Notre Dame de Sion Sister Marianne Dacy took part in a panel at the recent 32nd Conference of the Australian Association for Jewish Studies (AAJS) attended by about 150 people at the the Sydney Jewish Museum.
The theme of the conference was “Imagining Jews: Jewish Imaginings.” Such a broad title left room for a wide variety of papers ranging from philosemitic fantasies through to longstanding Jewish caricatures.
The aim was to shed new light on both historic and contemporary views of Jews and Judaism, through a series of presentations showing how Jews have been “imagined” across time and place.
Papers ranged from biographies of Iraqi Jews in Australia and Jews in the work of artists, to aspects of the Sabbath, the Holocaust, Zionism and Australian history such as three early synagogues in the Egyptian style.
Sr. Marianne was on the panel called “Ancient Imaginings” and gave a paper on what the ancient non-Jewish Greeks and Romans thought of Jews. These views are preserved in fragments in Josephus, a first-century Romano-Jewish historian, and some Fathers of the Church, the ancient and influential Christian theologians and writers who established the intellectual foundations of Christianity.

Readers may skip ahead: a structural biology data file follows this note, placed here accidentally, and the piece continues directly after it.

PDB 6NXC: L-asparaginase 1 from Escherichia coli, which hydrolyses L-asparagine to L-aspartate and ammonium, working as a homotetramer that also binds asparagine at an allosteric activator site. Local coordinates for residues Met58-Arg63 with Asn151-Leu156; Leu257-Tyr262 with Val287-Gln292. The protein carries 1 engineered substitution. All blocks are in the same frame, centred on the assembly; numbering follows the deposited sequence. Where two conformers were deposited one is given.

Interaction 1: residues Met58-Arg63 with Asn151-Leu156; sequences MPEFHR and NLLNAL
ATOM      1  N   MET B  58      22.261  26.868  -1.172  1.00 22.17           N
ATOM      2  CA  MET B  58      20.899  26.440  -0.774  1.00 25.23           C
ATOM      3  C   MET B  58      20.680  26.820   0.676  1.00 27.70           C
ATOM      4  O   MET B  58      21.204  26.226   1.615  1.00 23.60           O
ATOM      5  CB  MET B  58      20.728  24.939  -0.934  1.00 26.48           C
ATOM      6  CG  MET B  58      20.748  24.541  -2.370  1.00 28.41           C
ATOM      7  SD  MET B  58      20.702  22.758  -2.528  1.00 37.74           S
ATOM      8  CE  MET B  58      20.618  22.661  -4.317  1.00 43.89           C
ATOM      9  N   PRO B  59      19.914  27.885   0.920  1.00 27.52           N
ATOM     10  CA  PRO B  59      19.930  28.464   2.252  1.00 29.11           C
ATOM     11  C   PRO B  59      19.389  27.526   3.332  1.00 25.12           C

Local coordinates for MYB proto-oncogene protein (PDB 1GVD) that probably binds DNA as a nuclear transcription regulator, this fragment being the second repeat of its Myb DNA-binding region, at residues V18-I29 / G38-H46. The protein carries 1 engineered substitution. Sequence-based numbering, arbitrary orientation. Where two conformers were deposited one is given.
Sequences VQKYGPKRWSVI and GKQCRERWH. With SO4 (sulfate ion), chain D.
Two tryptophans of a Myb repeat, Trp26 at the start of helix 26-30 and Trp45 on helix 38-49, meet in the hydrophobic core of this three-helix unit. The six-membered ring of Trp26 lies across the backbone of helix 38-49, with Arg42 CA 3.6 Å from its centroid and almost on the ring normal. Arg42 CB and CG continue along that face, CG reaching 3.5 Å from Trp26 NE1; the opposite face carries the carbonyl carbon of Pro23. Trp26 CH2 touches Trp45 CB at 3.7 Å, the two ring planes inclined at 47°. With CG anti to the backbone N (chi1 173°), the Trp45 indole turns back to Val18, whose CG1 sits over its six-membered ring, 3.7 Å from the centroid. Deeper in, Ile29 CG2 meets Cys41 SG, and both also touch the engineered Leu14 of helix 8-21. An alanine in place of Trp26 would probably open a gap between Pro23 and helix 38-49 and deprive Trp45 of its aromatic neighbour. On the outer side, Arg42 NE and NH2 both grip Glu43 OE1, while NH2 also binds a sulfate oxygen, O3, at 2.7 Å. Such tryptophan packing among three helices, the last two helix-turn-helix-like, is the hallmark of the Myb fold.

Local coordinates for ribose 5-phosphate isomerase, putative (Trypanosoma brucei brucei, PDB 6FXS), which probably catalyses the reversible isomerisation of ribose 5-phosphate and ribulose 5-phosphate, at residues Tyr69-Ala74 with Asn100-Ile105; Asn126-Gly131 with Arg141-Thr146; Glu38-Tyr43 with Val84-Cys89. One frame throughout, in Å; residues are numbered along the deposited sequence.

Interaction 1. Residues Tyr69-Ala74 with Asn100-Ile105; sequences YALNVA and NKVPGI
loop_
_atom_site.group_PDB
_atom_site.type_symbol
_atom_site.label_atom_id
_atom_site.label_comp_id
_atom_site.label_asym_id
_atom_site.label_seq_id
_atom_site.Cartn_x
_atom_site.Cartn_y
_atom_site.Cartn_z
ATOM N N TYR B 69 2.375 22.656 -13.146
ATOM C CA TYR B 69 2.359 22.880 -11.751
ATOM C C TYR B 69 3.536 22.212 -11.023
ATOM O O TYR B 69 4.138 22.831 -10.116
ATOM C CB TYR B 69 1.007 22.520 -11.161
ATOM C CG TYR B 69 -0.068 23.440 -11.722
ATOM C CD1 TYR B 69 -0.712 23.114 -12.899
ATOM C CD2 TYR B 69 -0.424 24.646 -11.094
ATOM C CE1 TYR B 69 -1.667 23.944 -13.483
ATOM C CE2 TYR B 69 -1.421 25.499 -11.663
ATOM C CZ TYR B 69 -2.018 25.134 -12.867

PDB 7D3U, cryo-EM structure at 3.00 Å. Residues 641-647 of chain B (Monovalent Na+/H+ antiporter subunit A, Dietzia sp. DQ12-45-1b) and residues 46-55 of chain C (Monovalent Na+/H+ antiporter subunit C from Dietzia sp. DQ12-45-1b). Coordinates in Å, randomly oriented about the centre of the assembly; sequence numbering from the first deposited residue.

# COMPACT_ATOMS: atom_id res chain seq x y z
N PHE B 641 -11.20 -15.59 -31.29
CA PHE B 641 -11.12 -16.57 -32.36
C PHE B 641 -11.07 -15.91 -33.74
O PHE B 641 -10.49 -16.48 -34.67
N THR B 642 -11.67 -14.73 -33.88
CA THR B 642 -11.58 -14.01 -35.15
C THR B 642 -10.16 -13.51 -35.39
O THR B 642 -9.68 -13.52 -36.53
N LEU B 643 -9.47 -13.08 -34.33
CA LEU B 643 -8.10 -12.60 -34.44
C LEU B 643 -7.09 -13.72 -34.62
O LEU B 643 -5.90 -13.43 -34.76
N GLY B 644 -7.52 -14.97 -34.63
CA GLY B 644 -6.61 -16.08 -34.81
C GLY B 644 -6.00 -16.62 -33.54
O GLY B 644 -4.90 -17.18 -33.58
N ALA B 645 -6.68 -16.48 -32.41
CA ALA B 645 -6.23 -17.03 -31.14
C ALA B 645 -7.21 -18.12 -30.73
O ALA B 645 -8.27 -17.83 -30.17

Most of the beliefs were based on hearsay and stereotypes and they show little attempt to understand Jews. For example, they did not understand Judaism when they said Jews fasted on the Sabbath, and the view that Jews were descended from lepers was widespread. The questions of antisemitism and anti-semitic propaganda were recurrent themes raised in several papers throughout the conference.
Sr. Marianne has been involved in the AAJS since its inception in 1987 and for many years was Secretary and Treasurer there. Over the two days of the conference, she appreciated the opportunity to hear about Judaism and Jewish people, history and culture from so many different perspectives, and to further her understanding of how different imaginings have shaped views about Jews within and beyond the Jewish world.
The conference was supported by the Department of Hebrew, Biblical and Jewish Studies of the University of Sydney, the School of Humanities and Languages of the University of New South Wales, and the Sydney Jewish Museum.